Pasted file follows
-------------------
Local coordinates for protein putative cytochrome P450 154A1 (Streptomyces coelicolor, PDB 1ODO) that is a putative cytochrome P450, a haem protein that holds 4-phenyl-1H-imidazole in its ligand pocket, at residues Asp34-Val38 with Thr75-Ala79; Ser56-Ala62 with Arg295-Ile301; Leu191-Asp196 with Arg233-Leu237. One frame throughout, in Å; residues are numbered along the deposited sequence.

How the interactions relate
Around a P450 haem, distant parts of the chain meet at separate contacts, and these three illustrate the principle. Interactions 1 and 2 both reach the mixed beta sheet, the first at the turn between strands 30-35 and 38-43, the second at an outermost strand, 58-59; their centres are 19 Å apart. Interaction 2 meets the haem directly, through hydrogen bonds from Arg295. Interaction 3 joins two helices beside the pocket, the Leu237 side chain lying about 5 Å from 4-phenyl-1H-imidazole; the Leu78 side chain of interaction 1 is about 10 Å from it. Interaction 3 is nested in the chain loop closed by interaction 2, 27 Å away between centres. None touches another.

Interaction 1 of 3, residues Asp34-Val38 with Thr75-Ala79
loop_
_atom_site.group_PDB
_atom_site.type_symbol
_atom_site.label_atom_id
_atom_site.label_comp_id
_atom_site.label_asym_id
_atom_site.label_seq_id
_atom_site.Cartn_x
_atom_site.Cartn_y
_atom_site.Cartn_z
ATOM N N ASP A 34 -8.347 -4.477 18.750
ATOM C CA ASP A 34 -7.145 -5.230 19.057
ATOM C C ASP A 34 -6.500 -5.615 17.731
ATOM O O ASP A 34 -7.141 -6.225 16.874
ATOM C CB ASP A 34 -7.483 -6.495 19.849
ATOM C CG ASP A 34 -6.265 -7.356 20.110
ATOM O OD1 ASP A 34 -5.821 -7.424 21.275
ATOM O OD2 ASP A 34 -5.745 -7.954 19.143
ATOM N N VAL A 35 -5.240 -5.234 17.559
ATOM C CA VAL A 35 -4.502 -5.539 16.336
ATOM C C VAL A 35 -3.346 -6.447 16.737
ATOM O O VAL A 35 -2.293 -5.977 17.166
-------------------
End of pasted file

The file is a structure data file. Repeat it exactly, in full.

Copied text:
Local coordinates for protein putative cytochrome P450 154A1 (Streptomyces coelicolor, PDB 1ODO) that is a putative cytochrome P450, a haem protein that holds 4-phenyl-1H-imidazole in its ligand pocket, at residues Asp34-Val38 with Thr75-Ala79; Ser56-Ala62 with Arg295-Ile301; Leu191-Asp196 with Arg233-Leu237. One frame throughout, in Å; residues are numbered along the deposited sequence.

How the interactions relate
Around a P450 haem, distant parts of the chain meet at separate contacts, and these three illustrate the principle. Interactions 1 and 2 both reach the mixed beta sheet, the first at the turn between strands 30-35 and 38-43, the second at an outermost strand, 58-59; their centres are 19 Å apart. Interaction 2 meets the haem directly, through hydrogen bonds from Arg295. Interaction 3 joins two helices beside the pocket, the Leu237 side chain lying about 5 Å from 4-phenyl-1H-imidazole; the Leu78 side chain of interaction 1 is about 10 Å from it. Interaction 3 is nested in the chain loop closed by interaction 2, 27 Å away between centres. None touches another.

Interaction 1 of 3, residues Asp34-Val38 with Thr75-Ala79
loop_
_atom_site.group_PDB
_atom_site.type_symbol
_atom_site.label_atom_id
_atom_site.label_comp_id
_atom_site.label_asym_id
_atom_site.label_seq_id
_atom_site.Cartn_x
_atom_site.Cartn_y
_atom_site.Cartn_z
ATOM N N ASP A 34 -8.347 -4.477 18.750
ATOM C CA ASP A 34 -7.145 -5.230 19.057
ATOM C C ASP A 34 -6.500 -5.615 17.731
ATOM O O ASP A 34 -7.141 -6.225 16.874
ATOM C CB ASP A 34 -7.483 -6.495 19.849
ATOM C CG ASP A 34 -6.265 -7.356 20.110
ATOM O OD1 ASP A 34 -5.821 -7.424 21.275
ATOM O OD2 ASP A 34 -5.745 -7.954 19.143
ATOM N N VAL A 35 -5.240 -5.234 17.559
ATOM C CA VAL A 35 -4.502 -5.539 16.336
ATOM C C VAL A 35 -3.346 -6.447 16.737
ATOM O O VAL A 35 -2.293 -5.977 17.166